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Cranberry Management Calendar - July


  • Cranberry Tipworm (overlapping generations and life stages) (especially prevalent if vine growth is excessive)
  • Spanworms
  • Gypsy Moth caterpillars
  • Cranberry Fruitworm egg-hatch
  • False Armyworm larvae (mostly large in size by this time, and thus feeding mostly at night)
  • Some remaining (late) 1st-generation Blackheaded Fireworm larvae (but populations probably mostly pupating during July, with subsequent 2nd-generation caterpillars starting in August)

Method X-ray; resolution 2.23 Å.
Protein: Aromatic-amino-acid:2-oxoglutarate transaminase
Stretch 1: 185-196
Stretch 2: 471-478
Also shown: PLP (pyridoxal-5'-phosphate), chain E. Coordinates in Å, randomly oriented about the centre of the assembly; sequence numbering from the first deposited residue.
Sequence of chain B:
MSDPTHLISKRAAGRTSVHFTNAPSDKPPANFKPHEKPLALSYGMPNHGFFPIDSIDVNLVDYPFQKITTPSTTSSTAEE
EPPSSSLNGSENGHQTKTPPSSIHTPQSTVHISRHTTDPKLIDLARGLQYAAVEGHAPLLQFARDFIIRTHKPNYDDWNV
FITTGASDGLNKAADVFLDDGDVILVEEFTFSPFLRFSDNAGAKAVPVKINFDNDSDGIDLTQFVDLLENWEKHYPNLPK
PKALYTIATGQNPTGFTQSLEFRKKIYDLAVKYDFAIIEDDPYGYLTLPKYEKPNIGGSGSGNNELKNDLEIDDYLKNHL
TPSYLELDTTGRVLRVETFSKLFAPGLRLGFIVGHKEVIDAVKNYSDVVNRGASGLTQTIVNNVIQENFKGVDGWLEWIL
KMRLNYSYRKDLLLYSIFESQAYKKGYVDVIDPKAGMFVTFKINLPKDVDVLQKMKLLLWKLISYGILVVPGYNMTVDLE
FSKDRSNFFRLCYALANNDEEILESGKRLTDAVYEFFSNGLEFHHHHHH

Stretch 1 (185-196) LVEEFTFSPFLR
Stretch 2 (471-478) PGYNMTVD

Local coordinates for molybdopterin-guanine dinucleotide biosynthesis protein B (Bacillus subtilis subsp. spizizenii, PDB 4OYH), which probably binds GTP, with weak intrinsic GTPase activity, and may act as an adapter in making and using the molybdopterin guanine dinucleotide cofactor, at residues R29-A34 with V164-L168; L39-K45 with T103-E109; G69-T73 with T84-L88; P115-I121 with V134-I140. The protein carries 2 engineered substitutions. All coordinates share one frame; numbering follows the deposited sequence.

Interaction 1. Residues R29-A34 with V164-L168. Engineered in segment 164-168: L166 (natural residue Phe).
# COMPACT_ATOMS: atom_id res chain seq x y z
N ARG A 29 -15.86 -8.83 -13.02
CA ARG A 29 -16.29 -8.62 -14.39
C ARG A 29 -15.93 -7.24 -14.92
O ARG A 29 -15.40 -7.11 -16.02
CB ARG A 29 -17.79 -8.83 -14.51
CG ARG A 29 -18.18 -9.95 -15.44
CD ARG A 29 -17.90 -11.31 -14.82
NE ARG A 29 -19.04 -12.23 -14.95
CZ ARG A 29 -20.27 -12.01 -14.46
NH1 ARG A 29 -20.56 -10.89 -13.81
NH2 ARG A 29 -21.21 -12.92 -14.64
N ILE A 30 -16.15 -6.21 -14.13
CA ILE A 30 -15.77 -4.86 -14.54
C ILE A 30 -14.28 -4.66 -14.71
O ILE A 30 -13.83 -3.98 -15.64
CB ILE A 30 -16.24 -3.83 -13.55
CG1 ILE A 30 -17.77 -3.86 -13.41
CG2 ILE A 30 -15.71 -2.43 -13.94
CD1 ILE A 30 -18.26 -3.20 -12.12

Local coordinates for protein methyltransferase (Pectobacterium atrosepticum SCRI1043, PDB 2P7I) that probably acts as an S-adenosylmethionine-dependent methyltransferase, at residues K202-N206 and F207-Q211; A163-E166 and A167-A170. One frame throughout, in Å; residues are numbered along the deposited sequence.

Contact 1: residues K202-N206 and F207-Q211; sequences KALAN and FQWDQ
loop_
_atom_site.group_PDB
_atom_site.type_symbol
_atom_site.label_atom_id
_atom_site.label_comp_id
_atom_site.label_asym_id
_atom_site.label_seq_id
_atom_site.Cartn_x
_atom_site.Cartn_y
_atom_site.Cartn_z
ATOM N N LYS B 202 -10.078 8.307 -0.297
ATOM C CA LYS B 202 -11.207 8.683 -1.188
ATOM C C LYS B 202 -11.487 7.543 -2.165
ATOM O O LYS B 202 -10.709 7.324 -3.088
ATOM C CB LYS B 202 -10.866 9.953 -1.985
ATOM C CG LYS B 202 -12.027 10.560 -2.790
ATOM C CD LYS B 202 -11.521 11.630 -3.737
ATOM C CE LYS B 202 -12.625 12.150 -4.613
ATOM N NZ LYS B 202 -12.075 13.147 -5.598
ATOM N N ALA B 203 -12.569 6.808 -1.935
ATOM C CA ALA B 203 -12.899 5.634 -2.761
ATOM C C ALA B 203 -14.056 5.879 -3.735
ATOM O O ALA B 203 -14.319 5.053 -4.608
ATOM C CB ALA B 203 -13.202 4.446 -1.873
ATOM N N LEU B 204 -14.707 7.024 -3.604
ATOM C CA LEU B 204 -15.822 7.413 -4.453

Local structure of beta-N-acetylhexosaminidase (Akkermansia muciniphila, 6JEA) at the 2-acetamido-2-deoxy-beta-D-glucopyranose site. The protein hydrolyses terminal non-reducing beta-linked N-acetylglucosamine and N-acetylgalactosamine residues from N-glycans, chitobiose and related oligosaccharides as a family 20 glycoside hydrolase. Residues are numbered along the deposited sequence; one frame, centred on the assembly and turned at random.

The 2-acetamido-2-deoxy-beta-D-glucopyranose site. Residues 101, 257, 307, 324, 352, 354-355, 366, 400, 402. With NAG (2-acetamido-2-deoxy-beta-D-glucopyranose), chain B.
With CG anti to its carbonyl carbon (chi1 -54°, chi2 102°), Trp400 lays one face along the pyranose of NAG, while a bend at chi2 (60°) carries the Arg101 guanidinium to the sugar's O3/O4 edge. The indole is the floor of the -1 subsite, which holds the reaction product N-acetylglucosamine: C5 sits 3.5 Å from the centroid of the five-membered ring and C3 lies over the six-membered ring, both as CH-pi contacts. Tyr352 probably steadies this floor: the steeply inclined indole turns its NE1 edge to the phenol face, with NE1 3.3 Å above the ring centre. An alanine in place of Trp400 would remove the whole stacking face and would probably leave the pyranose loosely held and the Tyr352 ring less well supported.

• Blunt-nosed Leafhopper ADULTS: First seen in 2009 (two locations – outbreak at one location). This is a sucking insect, though the adults–compared to the developing nymphs–do not feed very much and so are very difficult to control with any insecticides whereby ingestion is the primary mode of action.  In high numbers, leafhoppers will drain the vines significantly (robbing the stems of water and sugar), but most importantly, it is a known carrier of the plant phytoplasm (virus-like pathogen) known as False Blossom, which threatened the entire cranberry industry nationwide in the early 1900s and was so bad in New Jersey that it is said to have nearly ended their cranberry industry there altogether.  Rare pockets of False Blossom are still found in wild bogs on Cape Cod in Massachusetts. You can learn more about this pest on pages 61 to 63 of A.L. Averill & M.M. Sylvia’s book, Cranberry Insects of the Northeast [book can be ordered from the UMass Cranberry Station by clicking here].

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